Why Should You Become a Personal Trainer?

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In the UK, health and fitness is one of the most profitable and rapidly advancing industries. It’s estimated to be worth over £5 billion with personal training revenues alone contributing £650m per year to that figure. Also, there are over 7,000 gyms operating in the UK and with one in seven adults being a member, it’s less of why should you become a personal trainer and more why shouldn’t you? There literally couldn’t be a better time.

You only have to spend a few minutes in any gym in any part of the country to see why personal trainers are the cornerstone of the fitness industry. Firstly, they’re often in the gym as soon as it opens (and certainly well before their clients) and one of the last to leave at closing time. Then, there’s the fact that PT’s provide expert guidance for clients, touching on a range of subjects related health, training and fitness. Above all else, they are masters at motivation. When the client’s head drops, when they need that extra little push or even a few stern words to stay on track, in steps the PT.

So apart from being given to chance to truly change lives, what other rewards can PT’s reap? For personal trainers with the right mindset, the opportunities for success are unlimited, they really are. You only have to turn to those considered to be the UK’s top personal trainers, to see there’s no one route to success. The likes of Nick Mitchell, David Kingsbury, Louise Parker and Matt Roberts, just to name a few, all have very different backgrounds and each made a name for themselves in a very different way.

If you have the drive then the next step is to get yourself the right qualifications in order to pursue a career as a PT. If you’re a newcomer to the world of fitness then you’ll need to obtain the entry-level Level 2 Gym Instructor Certificate. After Level 2 comes the Level 3 Certificate in Personal Training and this where things really ramp up. Once you’ve immersed yourself in a range of topics including anatomy and physiology, business, planning exercise, and nutrition, you’ll be a fully qualified personal trainer.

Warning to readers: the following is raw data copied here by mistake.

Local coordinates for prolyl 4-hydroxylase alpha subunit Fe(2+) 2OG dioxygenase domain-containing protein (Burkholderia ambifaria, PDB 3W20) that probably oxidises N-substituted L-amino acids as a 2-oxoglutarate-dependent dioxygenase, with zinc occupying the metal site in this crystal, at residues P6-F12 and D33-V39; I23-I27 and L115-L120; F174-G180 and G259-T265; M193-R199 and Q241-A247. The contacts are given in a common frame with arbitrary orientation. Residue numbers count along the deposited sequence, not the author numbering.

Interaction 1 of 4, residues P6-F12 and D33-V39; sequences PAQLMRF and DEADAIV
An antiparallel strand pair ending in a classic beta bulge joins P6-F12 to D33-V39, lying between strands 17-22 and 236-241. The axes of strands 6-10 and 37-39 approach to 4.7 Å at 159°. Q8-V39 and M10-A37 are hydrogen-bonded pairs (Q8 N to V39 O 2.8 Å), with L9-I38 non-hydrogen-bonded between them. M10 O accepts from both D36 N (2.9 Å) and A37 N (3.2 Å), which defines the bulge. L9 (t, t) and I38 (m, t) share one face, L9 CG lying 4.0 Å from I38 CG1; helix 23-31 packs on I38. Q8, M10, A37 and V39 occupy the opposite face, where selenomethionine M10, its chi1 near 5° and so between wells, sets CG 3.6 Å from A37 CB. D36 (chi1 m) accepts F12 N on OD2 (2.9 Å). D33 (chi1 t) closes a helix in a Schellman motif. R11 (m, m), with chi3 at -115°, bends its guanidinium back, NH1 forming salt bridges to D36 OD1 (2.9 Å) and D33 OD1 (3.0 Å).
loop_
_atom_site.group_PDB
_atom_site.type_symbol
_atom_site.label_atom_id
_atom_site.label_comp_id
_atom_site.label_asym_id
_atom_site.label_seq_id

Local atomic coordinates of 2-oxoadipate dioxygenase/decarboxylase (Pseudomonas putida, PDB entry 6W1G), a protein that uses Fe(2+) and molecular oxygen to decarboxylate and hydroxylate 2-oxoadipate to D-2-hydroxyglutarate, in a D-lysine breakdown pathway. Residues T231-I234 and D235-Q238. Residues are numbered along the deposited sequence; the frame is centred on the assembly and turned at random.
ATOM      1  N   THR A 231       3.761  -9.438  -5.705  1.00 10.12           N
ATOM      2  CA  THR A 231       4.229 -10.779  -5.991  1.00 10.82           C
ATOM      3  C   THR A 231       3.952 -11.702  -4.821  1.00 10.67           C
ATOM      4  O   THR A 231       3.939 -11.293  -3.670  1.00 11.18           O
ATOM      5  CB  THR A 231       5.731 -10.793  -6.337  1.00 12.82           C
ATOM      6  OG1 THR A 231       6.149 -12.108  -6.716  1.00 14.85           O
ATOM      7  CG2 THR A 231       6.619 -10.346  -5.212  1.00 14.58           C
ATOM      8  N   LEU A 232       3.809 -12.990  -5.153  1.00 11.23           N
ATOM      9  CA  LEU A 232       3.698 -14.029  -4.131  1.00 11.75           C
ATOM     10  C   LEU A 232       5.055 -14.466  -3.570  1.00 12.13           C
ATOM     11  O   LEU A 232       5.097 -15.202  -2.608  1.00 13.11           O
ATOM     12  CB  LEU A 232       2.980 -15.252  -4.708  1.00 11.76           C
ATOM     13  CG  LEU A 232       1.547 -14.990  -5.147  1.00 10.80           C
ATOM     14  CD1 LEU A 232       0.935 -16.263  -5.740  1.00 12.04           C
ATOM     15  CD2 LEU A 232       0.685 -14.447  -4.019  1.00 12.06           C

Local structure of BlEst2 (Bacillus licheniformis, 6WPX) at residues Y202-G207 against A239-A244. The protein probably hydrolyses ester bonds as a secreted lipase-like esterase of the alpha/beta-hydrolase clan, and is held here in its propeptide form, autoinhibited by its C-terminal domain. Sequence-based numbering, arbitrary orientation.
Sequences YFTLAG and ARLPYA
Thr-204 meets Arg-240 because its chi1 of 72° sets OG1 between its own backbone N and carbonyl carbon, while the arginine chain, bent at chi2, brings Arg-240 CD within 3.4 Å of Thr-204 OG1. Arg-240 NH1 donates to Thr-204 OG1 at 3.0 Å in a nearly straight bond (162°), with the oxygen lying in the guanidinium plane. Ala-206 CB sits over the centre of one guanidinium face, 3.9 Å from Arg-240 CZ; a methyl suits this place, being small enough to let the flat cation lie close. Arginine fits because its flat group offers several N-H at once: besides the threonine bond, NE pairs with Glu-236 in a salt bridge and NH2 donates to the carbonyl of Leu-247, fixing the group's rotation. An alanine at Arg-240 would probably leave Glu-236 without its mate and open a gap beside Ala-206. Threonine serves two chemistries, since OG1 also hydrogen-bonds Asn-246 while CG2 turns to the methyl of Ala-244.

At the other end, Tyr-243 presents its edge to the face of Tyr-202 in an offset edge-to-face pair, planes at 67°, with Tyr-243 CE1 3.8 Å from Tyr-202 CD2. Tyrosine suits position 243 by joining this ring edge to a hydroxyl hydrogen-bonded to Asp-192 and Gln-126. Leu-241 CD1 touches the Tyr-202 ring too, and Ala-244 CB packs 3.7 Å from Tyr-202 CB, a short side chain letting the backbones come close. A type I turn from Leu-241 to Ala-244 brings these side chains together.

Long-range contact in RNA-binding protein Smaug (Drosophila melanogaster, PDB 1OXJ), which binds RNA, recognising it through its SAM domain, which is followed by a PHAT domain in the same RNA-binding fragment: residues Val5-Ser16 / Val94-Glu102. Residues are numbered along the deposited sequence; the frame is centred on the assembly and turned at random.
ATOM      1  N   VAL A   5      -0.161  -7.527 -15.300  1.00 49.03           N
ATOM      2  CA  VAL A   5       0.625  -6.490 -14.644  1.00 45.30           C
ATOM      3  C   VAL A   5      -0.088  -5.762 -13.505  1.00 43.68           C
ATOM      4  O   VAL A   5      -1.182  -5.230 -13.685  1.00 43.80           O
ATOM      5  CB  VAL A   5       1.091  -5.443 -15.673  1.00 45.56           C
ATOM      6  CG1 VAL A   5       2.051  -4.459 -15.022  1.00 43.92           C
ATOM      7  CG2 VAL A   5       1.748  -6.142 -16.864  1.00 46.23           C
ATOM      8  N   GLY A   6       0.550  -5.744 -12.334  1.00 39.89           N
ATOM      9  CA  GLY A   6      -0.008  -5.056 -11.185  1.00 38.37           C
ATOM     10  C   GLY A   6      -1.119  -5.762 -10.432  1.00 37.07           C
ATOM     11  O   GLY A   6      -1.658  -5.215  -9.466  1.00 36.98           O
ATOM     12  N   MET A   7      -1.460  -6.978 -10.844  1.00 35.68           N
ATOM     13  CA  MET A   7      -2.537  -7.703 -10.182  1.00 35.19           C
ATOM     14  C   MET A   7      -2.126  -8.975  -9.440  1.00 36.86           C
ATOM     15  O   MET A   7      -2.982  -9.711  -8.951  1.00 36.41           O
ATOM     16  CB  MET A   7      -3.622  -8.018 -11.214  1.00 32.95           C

It doesn’t stop there however as CPD is an opportunity that the most ambitious personal trainers should explore. Some of the most popular progression routes include sports massage courses, pre and postnatal, older adults and exercise referral.

Once qualified, the floor is open to a personal trainer to find the work. The two main routes are working in an employed or self-employed capacity and both have their merits, so it really does depend on which is going to suit you best. Regardless of the type of employment route you choose, there are so many different places and types of organisations where PTs can find work. Naturally, gym chains, health clubs and leisure centres are in abundance, but it really does stop there and PTs can find opportunities everywhere from CrossFit boxes to boot camps, cruise ships to GP referral programmes.

If you’re ready to take the next steps in your career, check out industry-leading personal trainer courses to get yourself started.

 

Written by Josh Douglas-Walton – Marathon Runner, Fitness Writer for HFE and Red-Bush Tea drinker.

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